Members of the Alexandria LGBTQ Task Force have fond memories of Pride events: glitter, huge crowds, fabulous outfits, dancing (choreographed and impromptu!), connecting with family and friends who just came out as well as celebrating in D.C. or Amsterdam or even Alexandria’s first Pride Fair four years ago. But this was not always the norm.
On June 28, 1969, police raided the Stonewall Inn, a gay bar in Lower Manhattan, New York City. It was a time when people could be arrested for “dressing in drag.” Raids were common. On that night, however, the Stonewall Inn patrons fought back. The resistance was led by women, primarily transgender women of color like Marsha P. Johnson. She led Stonewall and other pivotal resistance movements but has rarely received the recognition she deserved.
Stonewall is now viewed by many as the beginning of the modern LGBTQ Rights Movement in the United States. Pride events commemorate that uprising as well as other protests across the country for LGBTQ+ rights.
In 2018, the Alexandria LGBTQ Task Force and the Alexandria Library joined with community partners to present the first Alexandria Pride Fair. This year marks the fourth Pride and the second virtual Pride offering. The hope is that 2022 will see the return of in-person festivities and workshops.
The Alexandria LGBTQ Task Force, housed in the City of Alexandria Department of Community and Human Services but developed in the Sexual Assault Center and Domestic Violence Program in 2007, is a safe space where LGBTQ+ people and their allies gather quarterly to network, share ideas, and plan trainings and community events. The Task Force’s goal is to create safe and inclusive services for the LGBTQ+ community in Alexandria.
The Alexandria LGBTQ Task Force celebrates the achievements of the LGBTQ+ community and recognizes the long journey ahead to realize full equity and inclusion of all people. While the LGBTQ+ community, in general, experiences poverty, discrimination, and violence at greater rates than the general population, Black, Indigenous, and People of Color (BIPOC) who also identify as LGBTQ+ face significantly higher rates of discrimination, poverty, and violence.
The work for an inclusive Alexandria community for LGBTQ+ people necessarily includes racial and social equity efforts because the two are inextricably linked. The Black, lesbian, feminist writer Audre Lorde said, “There is no such thing as a single-issue struggle because we do not live single-issue lives.”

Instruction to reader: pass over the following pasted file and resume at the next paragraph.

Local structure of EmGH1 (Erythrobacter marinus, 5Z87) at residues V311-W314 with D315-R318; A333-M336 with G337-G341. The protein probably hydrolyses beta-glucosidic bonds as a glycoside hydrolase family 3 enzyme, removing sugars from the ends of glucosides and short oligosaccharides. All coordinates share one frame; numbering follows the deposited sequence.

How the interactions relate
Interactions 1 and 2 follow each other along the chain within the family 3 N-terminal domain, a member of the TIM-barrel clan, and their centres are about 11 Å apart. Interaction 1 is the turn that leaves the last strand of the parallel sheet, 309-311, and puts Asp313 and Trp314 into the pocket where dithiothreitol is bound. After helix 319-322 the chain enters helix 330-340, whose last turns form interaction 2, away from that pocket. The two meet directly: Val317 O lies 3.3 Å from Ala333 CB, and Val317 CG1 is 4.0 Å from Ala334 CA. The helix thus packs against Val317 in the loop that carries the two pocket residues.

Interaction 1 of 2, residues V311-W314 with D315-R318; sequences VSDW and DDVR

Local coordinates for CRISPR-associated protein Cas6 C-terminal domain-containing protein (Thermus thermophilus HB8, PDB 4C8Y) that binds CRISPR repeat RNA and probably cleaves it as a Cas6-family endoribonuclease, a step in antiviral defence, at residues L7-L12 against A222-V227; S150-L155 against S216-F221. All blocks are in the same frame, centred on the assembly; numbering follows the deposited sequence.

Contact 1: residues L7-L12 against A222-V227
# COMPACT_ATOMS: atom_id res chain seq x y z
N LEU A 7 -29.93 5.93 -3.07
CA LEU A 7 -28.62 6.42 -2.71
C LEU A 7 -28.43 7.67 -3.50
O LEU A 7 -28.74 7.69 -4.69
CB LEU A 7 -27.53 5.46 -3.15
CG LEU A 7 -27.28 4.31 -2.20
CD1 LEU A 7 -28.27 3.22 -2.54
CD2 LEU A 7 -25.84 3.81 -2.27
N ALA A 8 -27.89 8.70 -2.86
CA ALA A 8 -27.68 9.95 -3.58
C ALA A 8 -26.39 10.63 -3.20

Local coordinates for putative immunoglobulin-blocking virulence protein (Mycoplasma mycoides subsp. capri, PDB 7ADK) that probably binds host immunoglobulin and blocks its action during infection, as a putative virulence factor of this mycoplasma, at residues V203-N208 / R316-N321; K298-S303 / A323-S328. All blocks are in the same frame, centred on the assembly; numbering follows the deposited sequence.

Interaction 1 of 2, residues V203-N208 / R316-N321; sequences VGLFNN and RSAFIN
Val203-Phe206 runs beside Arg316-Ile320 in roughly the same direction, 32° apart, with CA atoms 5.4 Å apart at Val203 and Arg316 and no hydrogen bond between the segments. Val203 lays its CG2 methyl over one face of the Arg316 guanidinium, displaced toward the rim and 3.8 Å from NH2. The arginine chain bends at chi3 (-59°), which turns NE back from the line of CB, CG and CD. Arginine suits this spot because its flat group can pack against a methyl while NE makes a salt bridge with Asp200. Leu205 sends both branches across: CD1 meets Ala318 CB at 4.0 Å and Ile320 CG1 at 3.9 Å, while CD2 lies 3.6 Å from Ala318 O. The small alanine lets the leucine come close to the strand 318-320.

In 2019, the city council added gender identity and transgender status to the Alexandria Human Rights Code, providing protection from discrimination to transgender and gender non-conforming people. This year the council adopted the ALL Alexandria Resolution: Committing to Race and Social Equity. This resolution is the first in Alexandria to acknowledge the city’s history, recognize the need for equitable outcomes, and resolve to implement practices and policies that will create racial and social equity.
These are two significant and inspiring steps recognizing each person’s humanity and constituting the groundwork for forming a city where every person can be their authentic self. That is something to celebrate!
If you are a member of the LGBTQ+ community, if you are a loved one or ally, or if you are just someone who enjoys learning, celebrating, and working toward equity, join the Alexandria LGBTQ Task Force, the Alexandria Library, and community partners for Alexandria Pride, June 3-5, 2021. Participate in live, online workshops on a range of topics to include LGBTQ+ Mental Health during the COVID-19 Pandemic, Transgender Stories, LGBTQ+ Media, and much more. The workshops will highlight racial and social equity partnerships as well as transgender community members. For more information or to register, please visit:alexandriava.gov/LGBTQ.